A Short Biography of Robert Burton Hubele,
Poet of The Blues

Robert is the oldest of eight children, raised in the prairies of southern Alberta, Canada. At 14, he laboured at a steel mill and then became a heavy equipment operator. At 21, he wrote his first song.

Robert’s world view is that love and harmony are all. Writing songs and giving concerts are Robert’s focus in life – making a difference in the world through his songwriting and concerts, causing people to see their lives in a new, more harmonious light. And it is not always the big things in life that are the most important. Robert writes about the little things that make a difference.

Robert is entirely self-taught. His love for the blues started with listening to popular music on the radio as a teen. What caught his ear was Eric Burden’s ‘House of the Rising Sun’. He had no idea that it was the blues, but he just had to learn to play that song. His friend Butch Williams, a Redcap and co-worker at the Canadian Pacific Railroad, offered to loan him his electric guitar and amplifier and teach him how to play it.

Robert became fascinated with the earthy beat and emotional impact of the blues. He began listening to and playing along with B.B. King, Howlin’ Wolf, Willie Dixon, Muddy Waters, and Freddie and Albert King.

Robert’s introduction to jazz was through Chuck Tracy, a hard-core lounge musician and really funny guy who was his roomate for a while. In listening to him rehearse and perform, Robert got turned onto the music of Tom Waits, Mose Allison and Fats Waller. He also listened to Bing Crosby, Dean Martin, Benny Goodman and – especially – Cab Calloway and Louis Jordan.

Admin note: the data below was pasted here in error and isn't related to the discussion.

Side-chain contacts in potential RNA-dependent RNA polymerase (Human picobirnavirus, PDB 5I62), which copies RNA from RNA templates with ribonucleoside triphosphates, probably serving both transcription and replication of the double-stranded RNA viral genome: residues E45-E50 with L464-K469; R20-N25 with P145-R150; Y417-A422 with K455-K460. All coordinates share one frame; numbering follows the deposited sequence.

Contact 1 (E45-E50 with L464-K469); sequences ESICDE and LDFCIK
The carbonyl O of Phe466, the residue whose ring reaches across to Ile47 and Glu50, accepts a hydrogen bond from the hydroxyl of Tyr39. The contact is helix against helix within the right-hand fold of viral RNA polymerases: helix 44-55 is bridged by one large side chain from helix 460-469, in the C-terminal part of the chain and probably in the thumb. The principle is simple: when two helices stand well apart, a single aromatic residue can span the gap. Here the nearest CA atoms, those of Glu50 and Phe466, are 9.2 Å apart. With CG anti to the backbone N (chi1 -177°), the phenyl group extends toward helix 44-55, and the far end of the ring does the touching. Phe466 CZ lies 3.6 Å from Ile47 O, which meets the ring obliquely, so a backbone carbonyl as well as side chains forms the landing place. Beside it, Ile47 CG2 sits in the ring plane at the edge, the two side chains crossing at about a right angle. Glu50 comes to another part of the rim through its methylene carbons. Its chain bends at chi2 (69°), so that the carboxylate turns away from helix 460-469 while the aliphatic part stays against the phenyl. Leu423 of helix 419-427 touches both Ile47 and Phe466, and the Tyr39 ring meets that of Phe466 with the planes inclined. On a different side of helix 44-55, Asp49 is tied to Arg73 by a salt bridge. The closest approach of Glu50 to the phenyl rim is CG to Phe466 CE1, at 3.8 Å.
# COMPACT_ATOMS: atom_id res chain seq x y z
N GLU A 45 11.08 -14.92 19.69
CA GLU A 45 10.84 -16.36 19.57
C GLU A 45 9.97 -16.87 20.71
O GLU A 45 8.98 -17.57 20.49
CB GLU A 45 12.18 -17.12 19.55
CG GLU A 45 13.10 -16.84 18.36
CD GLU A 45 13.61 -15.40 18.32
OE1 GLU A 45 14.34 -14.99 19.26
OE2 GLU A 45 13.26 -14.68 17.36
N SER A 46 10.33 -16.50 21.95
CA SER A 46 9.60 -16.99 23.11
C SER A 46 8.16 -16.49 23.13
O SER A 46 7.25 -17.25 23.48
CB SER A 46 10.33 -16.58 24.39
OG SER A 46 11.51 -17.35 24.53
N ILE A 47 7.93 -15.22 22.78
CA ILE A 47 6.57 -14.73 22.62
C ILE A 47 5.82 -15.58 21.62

There is also a touch of country in Robert’s music from growing up on the prairies on the fringe of Calgary, where music by Hank Williams, Hank Snow, and Marty Robbins was the background of his life.

Robert’s interest in slide dobro began when he first heard Bonnie Raitt in the early 70s. She had learned to play slide from Mississippi Fred McDowell and Robert just had to learn how to make that ‘slidey’ sound himself. He figured out how to tune his guitar to slide tuning, and made a lot of racket for a couple of years until eventually he got the hang of it.

Robert writes when the song comes to him, about one each month. It takes one-half to two hours to write a song. The best ones often come the fastest. Polishing and learning a song takes a couple of weeks.

Robert and his wife Susan, an artist in ceramics and multi-media painting, make their home in Calgary, Alberta. A beautiful suburb called Tuscany on the western edge of the city.

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Discography:

 The Sleepy Time King Hubele Arts Music, 2016
She Won’t Talk To Me Hubele Arts Music, 2016
Highway of Dreams Hubele Arts Music, 2012
I Get Lonely Hubele Arts Music, 2011
 Life is Good  Hubele Arts Music, 2010
 Three Little Words  Foff Records, 2004 FRCD 0304
Halfway To Everywhere  Foff Records, 1998 FRCD0220
 When The Sky Falls   Foff Records, 1995 FRCD0219
 Robert Burton  Attic / A&M, 1988 Cat. 1245
Bug Bug  Company 125, 2008
 (collaboration on “Known Mystery”)
Sweet Talk-Song (Winner, Canadian Songwriting Contest)  Independent cassette, 1984
Coaldust Grins (A Compilation) Song: Jenkin Evans Cambria Publishing, 1999
Living On The Land (A Compilation) Songs: Wild Alberta Rose, Deliver Me Adfarm Agency, 2000
 Made In Alberta (A Compilation) Song: Red Wine  Karo Design Calgary, 2000

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Robert Burton Hubele – Promotional Photos

Download Hi-Resolution Photos:

Robert Hubele Black Signed (1317 x 1980)

Robert Hubele on Stage – Best Signed (2743 x 3843)

Robert Hubele – White Suit Signed (2181 x 3300)